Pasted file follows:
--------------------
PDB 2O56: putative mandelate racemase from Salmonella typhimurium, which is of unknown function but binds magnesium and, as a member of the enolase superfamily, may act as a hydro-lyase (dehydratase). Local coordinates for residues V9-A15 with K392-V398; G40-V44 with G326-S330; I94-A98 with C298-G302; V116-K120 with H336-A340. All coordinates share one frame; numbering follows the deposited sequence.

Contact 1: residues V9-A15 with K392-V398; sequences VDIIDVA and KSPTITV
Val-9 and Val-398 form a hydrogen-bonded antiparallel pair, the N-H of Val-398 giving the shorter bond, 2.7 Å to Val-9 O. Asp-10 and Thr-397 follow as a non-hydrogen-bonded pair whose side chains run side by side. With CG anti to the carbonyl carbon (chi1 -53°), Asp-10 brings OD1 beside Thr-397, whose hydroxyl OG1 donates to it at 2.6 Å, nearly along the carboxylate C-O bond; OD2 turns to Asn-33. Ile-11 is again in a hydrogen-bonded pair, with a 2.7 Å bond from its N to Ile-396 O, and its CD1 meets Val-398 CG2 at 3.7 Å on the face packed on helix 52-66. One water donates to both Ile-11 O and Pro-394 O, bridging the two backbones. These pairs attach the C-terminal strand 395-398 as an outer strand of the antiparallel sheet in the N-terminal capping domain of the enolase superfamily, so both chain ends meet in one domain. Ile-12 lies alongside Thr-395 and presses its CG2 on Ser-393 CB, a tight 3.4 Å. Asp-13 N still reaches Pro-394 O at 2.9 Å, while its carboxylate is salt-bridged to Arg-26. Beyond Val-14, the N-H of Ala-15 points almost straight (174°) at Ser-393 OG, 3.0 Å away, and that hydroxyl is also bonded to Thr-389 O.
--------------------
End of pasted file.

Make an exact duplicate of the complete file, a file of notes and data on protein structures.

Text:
PDB 2O56: putative mandelate racemase from Salmonella typhimurium, which is of unknown function but binds magnesium and, as a member of the enolase superfamily, may act as a hydro-lyase (dehydratase). Local coordinates for residues V9-A15 with K392-V398; G40-V44 with G326-S330; I94-A98 with C298-G302; V116-K120 with H336-A340. All coordinates share one frame; numbering follows the deposited sequence.

Contact 1: residues V9-A15 with K392-V398; sequences VDIIDVA and KSPTITV
Val-9 and Val-398 form a hydrogen-bonded antiparallel pair, the N-H of Val-398 giving the shorter bond, 2.7 Å to Val-9 O. Asp-10 and Thr-397 follow as a non-hydrogen-bonded pair whose side chains run side by side. With CG anti to the carbonyl carbon (chi1 -53°), Asp-10 brings OD1 beside Thr-397, whose hydroxyl OG1 donates to it at 2.6 Å, nearly along the carboxylate C-O bond; OD2 turns to Asn-33. Ile-11 is again in a hydrogen-bonded pair, with a 2.7 Å bond from its N to Ile-396 O, and its CD1 meets Val-398 CG2 at 3.7 Å on the face packed on helix 52-66. One water donates to both Ile-11 O and Pro-394 O, bridging the two backbones. These pairs attach the C-terminal strand 395-398 as an outer strand of the antiparallel sheet in the N-terminal capping domain of the enolase superfamily, so both chain ends meet in one domain. Ile-12 lies alongside Thr-395 and presses its CG2 on Ser-393 CB, a tight 3.4 Å. Asp-13 N still reaches Pro-394 O at 2.9 Å, while its carboxylate is salt-bridged to Arg-26. Beyond Val-14, the N-H of Ala-15 points almost straight (174°) at Ser-393 OG, 3.0 Å away, and that hydroxyl is also bonded to Thr-389 O.